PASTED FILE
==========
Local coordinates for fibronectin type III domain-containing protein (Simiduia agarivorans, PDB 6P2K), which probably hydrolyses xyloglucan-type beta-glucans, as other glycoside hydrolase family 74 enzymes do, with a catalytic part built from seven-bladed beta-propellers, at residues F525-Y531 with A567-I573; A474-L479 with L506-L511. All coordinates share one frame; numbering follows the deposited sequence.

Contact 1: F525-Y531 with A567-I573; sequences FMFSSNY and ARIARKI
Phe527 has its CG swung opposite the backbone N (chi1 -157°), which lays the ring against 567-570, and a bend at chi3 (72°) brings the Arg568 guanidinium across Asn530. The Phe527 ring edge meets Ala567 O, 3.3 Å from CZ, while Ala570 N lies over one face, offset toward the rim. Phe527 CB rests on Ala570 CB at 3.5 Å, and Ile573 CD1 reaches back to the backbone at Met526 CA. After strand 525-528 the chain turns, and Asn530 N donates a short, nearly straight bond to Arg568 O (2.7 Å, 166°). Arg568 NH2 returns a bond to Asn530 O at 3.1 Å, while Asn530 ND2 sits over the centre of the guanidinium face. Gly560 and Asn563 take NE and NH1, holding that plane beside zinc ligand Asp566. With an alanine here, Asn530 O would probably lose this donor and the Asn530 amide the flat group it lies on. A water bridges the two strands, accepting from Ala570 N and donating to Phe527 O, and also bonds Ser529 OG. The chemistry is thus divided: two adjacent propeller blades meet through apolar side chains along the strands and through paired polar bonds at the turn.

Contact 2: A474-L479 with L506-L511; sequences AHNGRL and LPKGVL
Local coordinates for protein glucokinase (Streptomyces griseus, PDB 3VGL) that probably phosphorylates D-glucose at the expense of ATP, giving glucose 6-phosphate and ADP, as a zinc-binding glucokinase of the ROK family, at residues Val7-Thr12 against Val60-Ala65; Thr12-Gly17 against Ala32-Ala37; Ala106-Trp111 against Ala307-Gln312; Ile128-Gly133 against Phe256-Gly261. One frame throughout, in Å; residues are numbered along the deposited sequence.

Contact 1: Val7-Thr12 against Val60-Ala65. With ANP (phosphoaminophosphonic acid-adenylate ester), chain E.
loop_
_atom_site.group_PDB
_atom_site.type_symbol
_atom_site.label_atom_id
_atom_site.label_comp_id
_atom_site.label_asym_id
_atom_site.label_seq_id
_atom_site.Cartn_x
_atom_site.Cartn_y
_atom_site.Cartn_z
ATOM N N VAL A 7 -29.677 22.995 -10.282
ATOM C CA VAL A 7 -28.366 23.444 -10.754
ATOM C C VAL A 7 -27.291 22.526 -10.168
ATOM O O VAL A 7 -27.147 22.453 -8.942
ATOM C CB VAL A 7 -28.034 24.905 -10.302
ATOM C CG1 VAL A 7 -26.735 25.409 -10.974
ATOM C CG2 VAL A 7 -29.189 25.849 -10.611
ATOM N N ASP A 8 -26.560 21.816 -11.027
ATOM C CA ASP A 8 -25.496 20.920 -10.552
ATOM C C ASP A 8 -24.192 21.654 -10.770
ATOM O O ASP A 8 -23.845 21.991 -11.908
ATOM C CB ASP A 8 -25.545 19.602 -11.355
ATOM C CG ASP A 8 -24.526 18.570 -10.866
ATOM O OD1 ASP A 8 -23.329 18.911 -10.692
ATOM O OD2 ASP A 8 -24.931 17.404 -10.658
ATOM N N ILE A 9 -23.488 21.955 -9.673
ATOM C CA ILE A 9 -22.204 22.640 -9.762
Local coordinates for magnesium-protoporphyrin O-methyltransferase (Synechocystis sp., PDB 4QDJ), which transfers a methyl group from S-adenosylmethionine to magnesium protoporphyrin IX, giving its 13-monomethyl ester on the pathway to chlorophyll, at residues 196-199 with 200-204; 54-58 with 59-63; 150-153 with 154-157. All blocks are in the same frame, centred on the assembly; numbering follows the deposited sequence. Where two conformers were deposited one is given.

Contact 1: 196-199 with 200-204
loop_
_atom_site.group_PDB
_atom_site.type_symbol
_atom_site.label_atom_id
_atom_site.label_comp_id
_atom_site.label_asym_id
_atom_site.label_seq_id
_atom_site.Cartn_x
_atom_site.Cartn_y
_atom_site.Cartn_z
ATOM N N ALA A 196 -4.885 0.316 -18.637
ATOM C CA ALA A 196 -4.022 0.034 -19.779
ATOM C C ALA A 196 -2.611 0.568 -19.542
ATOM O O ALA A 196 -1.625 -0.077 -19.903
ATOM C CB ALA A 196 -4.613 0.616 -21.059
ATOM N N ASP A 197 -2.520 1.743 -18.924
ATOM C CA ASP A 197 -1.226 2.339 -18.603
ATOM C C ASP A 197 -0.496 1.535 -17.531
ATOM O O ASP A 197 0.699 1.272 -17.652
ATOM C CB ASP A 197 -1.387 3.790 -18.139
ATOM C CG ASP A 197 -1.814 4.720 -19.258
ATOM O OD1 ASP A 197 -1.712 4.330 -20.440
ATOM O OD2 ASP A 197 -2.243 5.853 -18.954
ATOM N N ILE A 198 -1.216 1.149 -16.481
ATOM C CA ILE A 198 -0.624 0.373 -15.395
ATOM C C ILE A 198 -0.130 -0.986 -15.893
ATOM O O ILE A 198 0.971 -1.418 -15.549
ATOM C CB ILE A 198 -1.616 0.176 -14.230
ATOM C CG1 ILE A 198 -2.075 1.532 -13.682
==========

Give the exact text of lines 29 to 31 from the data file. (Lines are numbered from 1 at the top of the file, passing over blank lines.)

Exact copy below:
ATOM C CG ASP A 8 -24.526 18.570 -10.866
ATOM O OD1 ASP A 8 -23.329 18.911 -10.692
ATOM O OD2 ASP A 8 -24.931 17.404 -10.658